Tuesday, April 18, 2017

United's "Re-accommodate" and the "Customer" Lie in Airline Doublespeak

The Internet is abuzz with the story of the doctor on the United Airlines flight who was "asked" to give up his seat, then beaten and forcibly removed from the plane. If you haven't seen it, the Jimmy Kimmel show had a pretty good synopsis. As shocking as the video footage of the event is, perhaps what might be even more surprising was when United came out with the statement:
Flight 3411 from Chicago to Louisville was overbooked. After our team looked for volunteers, one customer refused to leave the aircraft voluntarily and law enforcement was asked to come to the gate. We apologize for the overbook situation.
I say shock, but I don't really mean shock, because in many respects while we're surprised that a business might say something like this, we're not surprised to see this kind of language and attitude from an airline. In that way, what I should probably say is that, while the footage and story is distressing, it's not really surprising.

The Grand Airline Lie: "Customer"
Most of us have expectations for "customer service". Inherent in that relationship is the principle that, as a customer, you have options and by choosing to spend your money with a vendor, part of your decision will be based on what you get for the service and how you are treated throughout the transactional experience. Or as you'd find on Wikipedia:
Customer service is the provision of service to customers before, during and after a purchase. The perception of success of such interactions is dependent on employees "who can adjust themselves to the personality of the guest". Customer service concerns the priority an organization assigns to customer service relative to components such as product innovation and pricing. In this sense, an organization that values good customer service may spend more money in training employees than the average organization or may proactively interview customers for feedback.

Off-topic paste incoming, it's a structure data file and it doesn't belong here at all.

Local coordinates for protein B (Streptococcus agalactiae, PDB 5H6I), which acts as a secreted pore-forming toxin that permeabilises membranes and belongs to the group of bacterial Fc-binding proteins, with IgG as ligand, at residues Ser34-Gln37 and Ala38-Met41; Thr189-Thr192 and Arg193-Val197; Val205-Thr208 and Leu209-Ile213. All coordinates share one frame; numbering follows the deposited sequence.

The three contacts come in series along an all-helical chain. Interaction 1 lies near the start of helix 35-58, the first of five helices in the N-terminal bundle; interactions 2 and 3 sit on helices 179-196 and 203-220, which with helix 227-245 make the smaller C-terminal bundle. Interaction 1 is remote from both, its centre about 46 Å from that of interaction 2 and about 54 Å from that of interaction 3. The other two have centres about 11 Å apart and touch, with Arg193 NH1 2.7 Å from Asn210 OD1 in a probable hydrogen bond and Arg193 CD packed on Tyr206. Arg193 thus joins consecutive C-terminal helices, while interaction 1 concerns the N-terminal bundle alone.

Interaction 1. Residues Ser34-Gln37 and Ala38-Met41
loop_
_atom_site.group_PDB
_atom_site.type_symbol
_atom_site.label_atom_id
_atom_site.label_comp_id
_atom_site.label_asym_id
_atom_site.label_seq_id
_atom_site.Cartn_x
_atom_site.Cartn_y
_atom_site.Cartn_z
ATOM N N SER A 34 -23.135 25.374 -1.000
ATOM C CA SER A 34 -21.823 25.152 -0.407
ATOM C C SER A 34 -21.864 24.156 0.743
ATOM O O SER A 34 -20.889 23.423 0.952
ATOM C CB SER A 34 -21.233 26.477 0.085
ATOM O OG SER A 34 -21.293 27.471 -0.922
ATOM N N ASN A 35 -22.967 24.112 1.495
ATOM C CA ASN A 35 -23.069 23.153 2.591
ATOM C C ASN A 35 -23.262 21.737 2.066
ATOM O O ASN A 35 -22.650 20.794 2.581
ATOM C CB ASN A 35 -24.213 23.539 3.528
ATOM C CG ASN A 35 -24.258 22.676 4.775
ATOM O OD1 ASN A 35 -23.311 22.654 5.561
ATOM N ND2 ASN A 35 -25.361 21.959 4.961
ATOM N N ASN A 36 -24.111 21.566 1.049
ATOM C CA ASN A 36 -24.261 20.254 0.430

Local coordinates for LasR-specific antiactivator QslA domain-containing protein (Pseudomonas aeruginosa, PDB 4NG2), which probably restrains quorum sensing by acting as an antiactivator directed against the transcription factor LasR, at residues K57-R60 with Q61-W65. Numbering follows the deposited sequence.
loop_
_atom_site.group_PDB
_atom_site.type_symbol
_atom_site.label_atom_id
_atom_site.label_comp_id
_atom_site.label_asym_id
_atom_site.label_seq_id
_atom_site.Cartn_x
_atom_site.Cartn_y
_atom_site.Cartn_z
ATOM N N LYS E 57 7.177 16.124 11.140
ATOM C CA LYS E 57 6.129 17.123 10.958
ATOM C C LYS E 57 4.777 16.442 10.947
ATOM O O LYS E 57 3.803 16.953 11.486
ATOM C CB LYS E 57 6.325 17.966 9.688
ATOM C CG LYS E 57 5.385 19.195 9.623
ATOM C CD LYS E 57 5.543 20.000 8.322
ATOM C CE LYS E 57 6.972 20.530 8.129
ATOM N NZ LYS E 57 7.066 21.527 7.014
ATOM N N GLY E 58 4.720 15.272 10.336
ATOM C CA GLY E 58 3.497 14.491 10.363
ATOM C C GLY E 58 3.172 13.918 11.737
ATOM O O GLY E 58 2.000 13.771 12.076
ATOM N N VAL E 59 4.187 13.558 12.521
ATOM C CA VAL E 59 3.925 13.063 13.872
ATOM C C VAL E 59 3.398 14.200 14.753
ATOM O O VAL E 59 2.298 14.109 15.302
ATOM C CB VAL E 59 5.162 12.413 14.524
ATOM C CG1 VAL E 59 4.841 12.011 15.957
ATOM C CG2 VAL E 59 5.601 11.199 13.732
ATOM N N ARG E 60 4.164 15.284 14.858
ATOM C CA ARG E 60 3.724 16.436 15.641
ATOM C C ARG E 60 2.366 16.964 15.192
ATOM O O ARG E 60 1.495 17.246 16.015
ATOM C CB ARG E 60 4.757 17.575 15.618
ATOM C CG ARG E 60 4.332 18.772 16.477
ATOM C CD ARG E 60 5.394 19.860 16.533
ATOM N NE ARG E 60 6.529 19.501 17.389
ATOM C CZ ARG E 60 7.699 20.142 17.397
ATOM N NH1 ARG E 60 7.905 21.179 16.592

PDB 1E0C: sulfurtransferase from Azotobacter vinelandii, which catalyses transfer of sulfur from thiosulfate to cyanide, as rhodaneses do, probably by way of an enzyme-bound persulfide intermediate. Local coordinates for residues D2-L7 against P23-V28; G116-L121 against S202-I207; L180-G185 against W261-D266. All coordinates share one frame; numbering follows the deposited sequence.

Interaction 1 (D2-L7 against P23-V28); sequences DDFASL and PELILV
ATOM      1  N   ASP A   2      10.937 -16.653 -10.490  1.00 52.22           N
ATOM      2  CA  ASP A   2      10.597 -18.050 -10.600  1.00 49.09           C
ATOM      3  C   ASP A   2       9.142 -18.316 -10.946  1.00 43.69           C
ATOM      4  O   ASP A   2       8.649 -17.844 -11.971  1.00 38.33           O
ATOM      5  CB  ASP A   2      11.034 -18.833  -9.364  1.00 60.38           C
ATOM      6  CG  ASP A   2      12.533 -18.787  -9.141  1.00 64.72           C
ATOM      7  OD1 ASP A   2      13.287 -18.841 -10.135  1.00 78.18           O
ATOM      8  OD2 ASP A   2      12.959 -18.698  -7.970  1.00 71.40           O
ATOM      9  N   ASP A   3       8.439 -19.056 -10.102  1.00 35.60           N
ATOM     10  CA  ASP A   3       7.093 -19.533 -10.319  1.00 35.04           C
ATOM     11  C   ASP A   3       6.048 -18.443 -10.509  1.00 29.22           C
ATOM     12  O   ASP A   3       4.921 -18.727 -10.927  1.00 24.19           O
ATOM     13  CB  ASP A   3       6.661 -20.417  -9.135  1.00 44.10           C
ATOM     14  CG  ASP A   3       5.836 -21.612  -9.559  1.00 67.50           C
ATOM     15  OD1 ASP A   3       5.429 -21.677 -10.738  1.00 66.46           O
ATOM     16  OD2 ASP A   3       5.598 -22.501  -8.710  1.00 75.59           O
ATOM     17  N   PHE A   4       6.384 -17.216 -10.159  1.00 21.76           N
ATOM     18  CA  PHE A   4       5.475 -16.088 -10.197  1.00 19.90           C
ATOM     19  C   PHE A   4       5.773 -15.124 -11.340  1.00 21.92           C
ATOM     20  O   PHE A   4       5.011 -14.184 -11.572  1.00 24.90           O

While you'll hear the airlines use the word "customer" a lot, for most travelers, there is little meaning beyond an exchange of money. Rather than being treated like customers, most airline passengers are treated more like cattle or sheep. We probably have more in common with the animals at factory farms than we do with the classic notion of a "customer".

And it's not just United Airlines. On CNN during the news cycle around the United story, the network ran a series of clips of people being thrown off the plane, all from different airlines. American, Delta, Spirit. They even lumped in a woman who was forced to buy pajama pants because JetBlue wouldn't let her on the plane wearing shorts that they didn't like.